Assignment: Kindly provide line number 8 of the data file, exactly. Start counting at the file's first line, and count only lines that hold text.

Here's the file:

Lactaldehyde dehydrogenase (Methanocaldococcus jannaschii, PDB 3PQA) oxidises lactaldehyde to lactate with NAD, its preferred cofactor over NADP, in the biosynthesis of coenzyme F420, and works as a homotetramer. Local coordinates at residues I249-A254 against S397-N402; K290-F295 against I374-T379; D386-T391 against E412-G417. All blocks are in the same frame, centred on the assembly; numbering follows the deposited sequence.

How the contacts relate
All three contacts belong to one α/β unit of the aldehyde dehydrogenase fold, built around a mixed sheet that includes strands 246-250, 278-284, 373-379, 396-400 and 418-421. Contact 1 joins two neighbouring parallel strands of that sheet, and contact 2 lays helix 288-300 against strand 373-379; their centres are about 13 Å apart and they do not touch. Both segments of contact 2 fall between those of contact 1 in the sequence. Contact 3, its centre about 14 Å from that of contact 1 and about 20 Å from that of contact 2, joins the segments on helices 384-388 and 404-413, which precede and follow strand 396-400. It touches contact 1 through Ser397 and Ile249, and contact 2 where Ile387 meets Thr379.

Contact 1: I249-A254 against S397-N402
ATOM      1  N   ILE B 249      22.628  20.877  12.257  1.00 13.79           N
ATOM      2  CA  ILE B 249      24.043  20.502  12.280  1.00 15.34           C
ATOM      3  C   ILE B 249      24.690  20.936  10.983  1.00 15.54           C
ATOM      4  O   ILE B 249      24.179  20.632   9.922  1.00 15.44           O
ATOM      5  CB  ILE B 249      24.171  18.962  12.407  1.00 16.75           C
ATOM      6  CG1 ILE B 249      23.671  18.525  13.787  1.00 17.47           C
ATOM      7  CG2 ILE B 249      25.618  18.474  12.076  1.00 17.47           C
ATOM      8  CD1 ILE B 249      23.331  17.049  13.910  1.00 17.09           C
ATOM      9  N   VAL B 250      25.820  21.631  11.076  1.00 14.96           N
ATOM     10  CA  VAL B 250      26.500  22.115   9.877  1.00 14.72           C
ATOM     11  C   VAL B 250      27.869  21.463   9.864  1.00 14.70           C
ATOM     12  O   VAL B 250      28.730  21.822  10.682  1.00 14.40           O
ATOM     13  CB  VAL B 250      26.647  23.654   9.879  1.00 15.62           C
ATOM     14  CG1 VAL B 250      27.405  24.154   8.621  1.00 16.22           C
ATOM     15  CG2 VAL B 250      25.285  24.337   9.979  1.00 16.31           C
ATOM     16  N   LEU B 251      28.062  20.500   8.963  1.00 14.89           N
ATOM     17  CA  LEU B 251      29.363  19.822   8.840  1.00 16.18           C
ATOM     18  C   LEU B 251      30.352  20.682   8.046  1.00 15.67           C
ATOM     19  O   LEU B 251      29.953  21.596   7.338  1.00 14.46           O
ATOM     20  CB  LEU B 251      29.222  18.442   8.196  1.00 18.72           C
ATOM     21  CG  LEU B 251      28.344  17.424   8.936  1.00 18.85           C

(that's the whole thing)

ATOM      4  O   ILE B 249      24.179  20.632   9.922  1.00 15.44           O